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ARGUED AND DETERMINED
THE SUPREME COURT
NEW SOUTH WALES.
ᎪᎢ ᏞᎪᎳ .
Ex parte BECKETT (a).
MOTION to make absolute a rule nisi calling on certain magistrates of the Mudgee Bench, who had sentenced the applicant to six months imprisonment for threatening an assault, and at the same time ordered him to find sureties to keep the peace for six months, to shew cause why a hubeas corpus ad subjiciendum should not be issued to bring him before the Court. The other respondents were H. Bennett, the person threatened, and S. Bibb who had sworn the information. Of several grounds which were stated in support of the rule, the two following were mainly relied on, viz.--(1) That the information was bad, inasmuch as it was sworn by Bibb, between whom and Bennett it did not appear that there was any relationship; and (2), that the order of the magistrates was wrong in awarding Beckett six months imprisonment at the same time as he was ordered to find sureties, and before he had refused or failed to do so.
sureties and prisoner ordered to be forthwith discharged without issue of the writ, The information, having been sworn to by a person other than the one threatened, and who was no relation to him,
Held (per Hargrave, J-), and Semble (per Stephen, C.J., who did not think it necessary to decide the point), that no objection lay to the information on that ground
(a) Before Stephen, C. J., Hargrave, J., and Cheske, J. VOL. 11-A
Ex parte BECKETT.
Darley in support of the motion. There is no case which expressly decides that complaints for sureties of the peace cannot be sworn by a stranger to the person threatened; but the language of the text books clearly assumes the universal and invariable practice to be, that only the person who is put in fear by the threat can prefer and swear the information. The ancient form of the writ is given in Fitzherbert's Natura Brevium (a); and respecting it the author says, "this writ lieth where a man is in fear or doubt that another will assault him, and lieth properly where one man doth threaten another man to kill him, beat him, or assault him." To the same effect is the law laid down in Bac. Ab. Surety of the Peace (B) and (G). So in Oke's Magisterial Synopsis (b) it is said, "one justice, upon complaint on oath being made to him, that from threats, &c., used within his jurisdiction towards the complainant, he fears another person will do him, his wife or child, some personal injury, may issue his warrant or summons, if he thinks sureties ought to be given." The law considers an injury to a man's wife or child as an injury to himself, and therefore he can swear that he fears it; but, how can a third party know what effect a threat by one person against another may produce in the mind of the latter? The order is also bad, inasmuch as 66 no person ought to be committed by a justice of the peace for not finding security for keeping the peace, until he has been required to find security, and has refused or neglected to do so" per Pratt, C. J. See Bac. Ab. Surety of the Peace (G). It ought, at all events, to have been in the alternative-that is, that security should be given for a certain term, or imprisonment for that time, if such security should not in the meanwhile be found. The only object of the complaint is the preservation of the peace, and that is accomplished by getting sufficient security for it. The imprisonment is only awarded in default of the sureties being forthcoming; Oke's Magisterial Synopsis (c).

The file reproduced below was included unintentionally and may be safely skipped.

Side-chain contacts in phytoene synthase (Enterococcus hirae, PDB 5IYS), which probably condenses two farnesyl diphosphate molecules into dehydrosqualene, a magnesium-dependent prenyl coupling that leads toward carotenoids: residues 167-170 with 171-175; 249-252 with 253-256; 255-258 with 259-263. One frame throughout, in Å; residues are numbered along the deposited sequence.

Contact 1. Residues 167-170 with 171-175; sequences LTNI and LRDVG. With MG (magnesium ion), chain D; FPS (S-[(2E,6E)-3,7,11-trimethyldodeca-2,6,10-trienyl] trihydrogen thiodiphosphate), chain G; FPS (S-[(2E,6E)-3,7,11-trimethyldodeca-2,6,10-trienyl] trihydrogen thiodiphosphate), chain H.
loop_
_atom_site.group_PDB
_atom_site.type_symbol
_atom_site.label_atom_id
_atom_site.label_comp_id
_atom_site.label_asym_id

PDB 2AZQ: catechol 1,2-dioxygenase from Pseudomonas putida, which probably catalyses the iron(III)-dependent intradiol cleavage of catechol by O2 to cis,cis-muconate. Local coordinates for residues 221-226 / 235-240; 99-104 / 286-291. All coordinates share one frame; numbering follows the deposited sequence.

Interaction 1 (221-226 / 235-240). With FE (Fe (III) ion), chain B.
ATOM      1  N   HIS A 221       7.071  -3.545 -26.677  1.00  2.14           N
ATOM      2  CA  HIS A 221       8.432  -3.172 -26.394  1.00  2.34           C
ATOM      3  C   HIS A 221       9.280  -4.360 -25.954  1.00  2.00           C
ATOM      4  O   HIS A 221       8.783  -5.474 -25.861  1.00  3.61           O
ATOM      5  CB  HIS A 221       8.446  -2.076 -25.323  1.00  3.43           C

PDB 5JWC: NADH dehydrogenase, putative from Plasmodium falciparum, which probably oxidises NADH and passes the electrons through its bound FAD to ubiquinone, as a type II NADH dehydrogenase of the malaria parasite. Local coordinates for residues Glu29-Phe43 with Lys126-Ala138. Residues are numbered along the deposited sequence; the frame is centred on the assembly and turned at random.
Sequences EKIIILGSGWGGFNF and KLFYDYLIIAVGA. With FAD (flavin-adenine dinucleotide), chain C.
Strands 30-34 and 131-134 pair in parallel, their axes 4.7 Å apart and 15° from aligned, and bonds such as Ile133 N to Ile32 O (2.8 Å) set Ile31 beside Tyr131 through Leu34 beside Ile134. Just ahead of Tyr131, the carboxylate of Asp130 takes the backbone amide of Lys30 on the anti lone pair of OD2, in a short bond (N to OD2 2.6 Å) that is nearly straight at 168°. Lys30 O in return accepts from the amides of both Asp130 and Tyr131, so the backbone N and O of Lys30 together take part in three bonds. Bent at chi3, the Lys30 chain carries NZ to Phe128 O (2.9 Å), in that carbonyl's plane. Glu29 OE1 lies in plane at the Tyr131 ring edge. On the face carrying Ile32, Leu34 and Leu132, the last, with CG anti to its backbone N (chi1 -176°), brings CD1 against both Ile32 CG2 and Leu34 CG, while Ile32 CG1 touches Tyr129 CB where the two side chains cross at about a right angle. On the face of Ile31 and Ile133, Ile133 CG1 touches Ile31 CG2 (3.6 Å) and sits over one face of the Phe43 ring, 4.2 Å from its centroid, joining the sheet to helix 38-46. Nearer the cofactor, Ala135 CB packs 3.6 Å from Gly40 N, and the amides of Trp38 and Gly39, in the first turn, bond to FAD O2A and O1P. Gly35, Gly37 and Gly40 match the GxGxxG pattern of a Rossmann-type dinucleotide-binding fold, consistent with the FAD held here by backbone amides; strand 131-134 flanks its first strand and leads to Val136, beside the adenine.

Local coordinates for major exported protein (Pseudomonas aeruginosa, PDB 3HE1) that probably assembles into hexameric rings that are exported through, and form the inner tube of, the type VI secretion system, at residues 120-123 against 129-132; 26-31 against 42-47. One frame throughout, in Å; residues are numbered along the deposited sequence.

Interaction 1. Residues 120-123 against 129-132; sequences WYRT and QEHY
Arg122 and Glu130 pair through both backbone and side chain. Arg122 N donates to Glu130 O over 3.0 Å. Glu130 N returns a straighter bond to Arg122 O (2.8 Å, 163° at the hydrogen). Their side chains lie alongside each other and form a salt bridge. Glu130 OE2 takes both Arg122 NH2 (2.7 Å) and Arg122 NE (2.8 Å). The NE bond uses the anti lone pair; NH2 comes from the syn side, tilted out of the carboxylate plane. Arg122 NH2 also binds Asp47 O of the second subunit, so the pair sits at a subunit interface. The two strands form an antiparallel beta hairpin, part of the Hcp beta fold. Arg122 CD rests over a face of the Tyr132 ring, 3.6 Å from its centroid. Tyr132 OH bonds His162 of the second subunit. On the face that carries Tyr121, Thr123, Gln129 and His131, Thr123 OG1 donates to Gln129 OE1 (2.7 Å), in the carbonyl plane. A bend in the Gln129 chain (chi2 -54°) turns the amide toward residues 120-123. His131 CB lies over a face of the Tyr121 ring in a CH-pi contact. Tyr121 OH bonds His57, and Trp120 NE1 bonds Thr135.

(a) p. 177, ed. 1677.
(c) pp. 1102-3, 8th ed.
(b) p. 1101, 8th ed.